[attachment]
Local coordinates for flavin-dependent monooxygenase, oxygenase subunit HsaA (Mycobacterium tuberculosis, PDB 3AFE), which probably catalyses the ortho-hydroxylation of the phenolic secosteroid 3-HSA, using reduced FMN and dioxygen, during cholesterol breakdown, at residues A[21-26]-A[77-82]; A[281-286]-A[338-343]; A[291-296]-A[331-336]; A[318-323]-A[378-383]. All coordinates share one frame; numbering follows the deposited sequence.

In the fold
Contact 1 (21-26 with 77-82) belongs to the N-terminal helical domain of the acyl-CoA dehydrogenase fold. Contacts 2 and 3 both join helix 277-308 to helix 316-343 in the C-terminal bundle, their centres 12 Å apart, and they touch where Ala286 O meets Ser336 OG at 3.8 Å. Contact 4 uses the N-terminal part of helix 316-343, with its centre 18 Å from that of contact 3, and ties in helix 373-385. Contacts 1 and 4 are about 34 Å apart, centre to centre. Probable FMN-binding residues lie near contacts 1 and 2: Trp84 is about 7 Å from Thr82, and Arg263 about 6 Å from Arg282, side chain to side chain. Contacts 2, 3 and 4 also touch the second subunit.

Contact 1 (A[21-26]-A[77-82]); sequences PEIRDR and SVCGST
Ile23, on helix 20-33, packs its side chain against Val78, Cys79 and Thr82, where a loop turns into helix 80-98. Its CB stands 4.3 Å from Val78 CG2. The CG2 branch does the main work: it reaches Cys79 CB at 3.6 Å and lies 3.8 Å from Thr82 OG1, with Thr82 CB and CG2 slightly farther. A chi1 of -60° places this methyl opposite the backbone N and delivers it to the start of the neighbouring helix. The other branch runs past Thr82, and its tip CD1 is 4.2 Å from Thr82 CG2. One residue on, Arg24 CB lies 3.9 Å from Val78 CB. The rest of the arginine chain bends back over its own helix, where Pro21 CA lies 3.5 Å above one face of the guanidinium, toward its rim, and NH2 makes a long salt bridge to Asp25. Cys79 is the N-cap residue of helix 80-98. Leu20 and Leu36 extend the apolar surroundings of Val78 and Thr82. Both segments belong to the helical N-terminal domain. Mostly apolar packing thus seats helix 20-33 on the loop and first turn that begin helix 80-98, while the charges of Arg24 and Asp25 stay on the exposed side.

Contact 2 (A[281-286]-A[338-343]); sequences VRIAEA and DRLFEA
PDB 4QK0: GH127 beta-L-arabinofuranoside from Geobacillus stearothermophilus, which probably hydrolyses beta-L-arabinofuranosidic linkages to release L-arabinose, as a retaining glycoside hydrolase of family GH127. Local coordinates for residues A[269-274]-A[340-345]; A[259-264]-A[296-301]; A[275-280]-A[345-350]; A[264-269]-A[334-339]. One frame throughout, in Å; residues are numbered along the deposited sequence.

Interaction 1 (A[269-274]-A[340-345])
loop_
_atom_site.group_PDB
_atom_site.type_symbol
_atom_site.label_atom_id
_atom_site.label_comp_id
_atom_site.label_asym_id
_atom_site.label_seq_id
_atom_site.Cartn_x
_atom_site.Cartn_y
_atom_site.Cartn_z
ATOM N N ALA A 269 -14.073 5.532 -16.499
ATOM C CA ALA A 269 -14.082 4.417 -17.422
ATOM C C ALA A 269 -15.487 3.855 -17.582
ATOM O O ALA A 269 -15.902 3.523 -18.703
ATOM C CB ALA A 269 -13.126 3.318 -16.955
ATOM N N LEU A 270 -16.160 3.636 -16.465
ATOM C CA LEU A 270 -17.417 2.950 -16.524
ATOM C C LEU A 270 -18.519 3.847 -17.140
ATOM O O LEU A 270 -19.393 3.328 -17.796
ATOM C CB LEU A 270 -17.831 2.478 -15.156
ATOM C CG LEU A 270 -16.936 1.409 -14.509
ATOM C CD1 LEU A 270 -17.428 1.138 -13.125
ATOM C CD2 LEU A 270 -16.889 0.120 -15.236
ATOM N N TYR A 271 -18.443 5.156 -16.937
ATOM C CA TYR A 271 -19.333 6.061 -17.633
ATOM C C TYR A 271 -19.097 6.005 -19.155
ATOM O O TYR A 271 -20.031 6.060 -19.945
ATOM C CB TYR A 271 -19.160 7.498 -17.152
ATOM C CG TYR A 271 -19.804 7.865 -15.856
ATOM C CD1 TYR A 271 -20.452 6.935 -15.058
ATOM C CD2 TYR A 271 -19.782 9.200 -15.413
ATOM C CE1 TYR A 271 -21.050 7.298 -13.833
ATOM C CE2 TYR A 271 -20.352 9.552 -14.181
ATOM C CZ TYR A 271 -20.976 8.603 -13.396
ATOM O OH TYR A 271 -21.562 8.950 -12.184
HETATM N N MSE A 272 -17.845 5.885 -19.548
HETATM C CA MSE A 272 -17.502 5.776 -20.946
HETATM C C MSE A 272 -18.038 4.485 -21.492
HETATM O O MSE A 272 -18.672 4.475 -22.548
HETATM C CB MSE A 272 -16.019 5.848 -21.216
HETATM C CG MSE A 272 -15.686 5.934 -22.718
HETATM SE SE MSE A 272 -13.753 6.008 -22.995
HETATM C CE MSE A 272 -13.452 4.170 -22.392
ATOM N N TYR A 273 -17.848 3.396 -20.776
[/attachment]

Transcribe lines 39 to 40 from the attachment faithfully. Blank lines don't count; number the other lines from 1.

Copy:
ATOM C CD2 TYR A 271 -19.782 9.200 -15.413
ATOM C CE1 TYR A 271 -21.050 7.298 -13.833